(Des Moines) -- Cases of infections caused by Campylobacter bacteria continue to rise in Iowa.

The Iowa Department of Public Health reports annual cases of Campylobacter infections first topped 1,000 in 2016. With more than 600 cases reported in the first half of this year, the trend continues for the foodborne illness. Barb Fuller is a human sciences specialist with Iowa State University Extension and Outreach. She says is most commonly associated with chicken.

"The biggest cause is eating raw or under-cooked poultry or things that are contaminated by raw poultry -- so if you didn't wash your cutting board or change your plate when you take something out to the grill," said Fuller. "It can also come from things like raw milk or unpasteurized milk, but chicken is the biggest cause."

The Campylobacter bacteria is present in the intestines, liver and giblets of poultry and can be transferred to other parts of the animal when it's slaughtered. Fuller says the bacteria is common, but can be eliminated with proper cooking.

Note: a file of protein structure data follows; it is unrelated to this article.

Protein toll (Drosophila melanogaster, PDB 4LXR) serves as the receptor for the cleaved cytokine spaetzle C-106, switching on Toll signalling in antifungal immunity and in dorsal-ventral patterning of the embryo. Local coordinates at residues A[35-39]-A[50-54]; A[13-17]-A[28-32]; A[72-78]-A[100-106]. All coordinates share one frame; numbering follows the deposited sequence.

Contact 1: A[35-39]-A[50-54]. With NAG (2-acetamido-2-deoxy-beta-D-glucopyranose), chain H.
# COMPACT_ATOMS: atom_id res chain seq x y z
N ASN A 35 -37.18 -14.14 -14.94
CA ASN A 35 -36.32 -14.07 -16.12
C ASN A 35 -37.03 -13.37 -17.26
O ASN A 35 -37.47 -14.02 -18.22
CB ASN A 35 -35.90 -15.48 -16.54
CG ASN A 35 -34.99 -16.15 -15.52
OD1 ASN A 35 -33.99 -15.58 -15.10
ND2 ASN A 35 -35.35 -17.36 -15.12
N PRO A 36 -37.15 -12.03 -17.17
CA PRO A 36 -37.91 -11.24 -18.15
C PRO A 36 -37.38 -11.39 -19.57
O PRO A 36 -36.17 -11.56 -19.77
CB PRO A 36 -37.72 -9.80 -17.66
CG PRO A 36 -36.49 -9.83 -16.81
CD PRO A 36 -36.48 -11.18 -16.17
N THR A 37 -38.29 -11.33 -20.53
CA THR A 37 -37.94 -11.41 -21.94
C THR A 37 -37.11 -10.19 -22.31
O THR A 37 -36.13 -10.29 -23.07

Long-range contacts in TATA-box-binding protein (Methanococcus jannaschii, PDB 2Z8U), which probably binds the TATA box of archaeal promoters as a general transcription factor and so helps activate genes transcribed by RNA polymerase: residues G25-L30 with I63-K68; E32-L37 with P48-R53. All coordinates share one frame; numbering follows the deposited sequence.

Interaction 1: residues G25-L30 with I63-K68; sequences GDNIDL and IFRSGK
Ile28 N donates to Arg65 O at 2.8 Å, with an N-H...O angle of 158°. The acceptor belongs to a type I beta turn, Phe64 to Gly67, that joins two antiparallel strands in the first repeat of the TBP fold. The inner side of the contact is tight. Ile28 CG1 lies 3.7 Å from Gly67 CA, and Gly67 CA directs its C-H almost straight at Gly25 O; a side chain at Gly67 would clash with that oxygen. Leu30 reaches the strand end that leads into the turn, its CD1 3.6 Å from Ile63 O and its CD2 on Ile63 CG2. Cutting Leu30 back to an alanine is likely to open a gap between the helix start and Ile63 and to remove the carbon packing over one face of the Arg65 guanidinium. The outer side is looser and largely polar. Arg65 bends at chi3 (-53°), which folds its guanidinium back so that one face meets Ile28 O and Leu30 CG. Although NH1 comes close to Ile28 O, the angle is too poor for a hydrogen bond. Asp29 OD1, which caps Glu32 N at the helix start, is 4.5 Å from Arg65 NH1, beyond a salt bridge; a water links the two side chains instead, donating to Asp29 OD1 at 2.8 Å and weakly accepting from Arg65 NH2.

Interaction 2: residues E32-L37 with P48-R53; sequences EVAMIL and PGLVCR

"Probably about 33 percent of chicken that you buy in the grocery store is contaminated with bacteria," said Fuller. "You can't see it, can't smell it or can't taste it, so sometimes we think about chicken with salmonella, but Campylobacter is a big problem."

Symptoms can be severe in people with weakened immune systems, but most people develop a mild reaction to the infection.

"It does cause diarrhea, fever, abdominal cramps and maybe nausea or vomiting," said Fuller. "It causes those general sort of things you might think of when you ate something. It takes about two-to-five days and the symptoms last about a week."

Fuller says person-to-person transfer of the bacteria is possible.

"Usually, you can recover within a week," said Fuller. "You can still be contagious for several weeks, so you need to be careful being around other people -- especially those that may be at higher risk for a foodborne illness. As you're preparing food, make sure you always wash your hands."

Nationally, the Centers for Disease Control and Prevention estimates there are 1.3 million cases of Campylobacter infection annually. More information is available from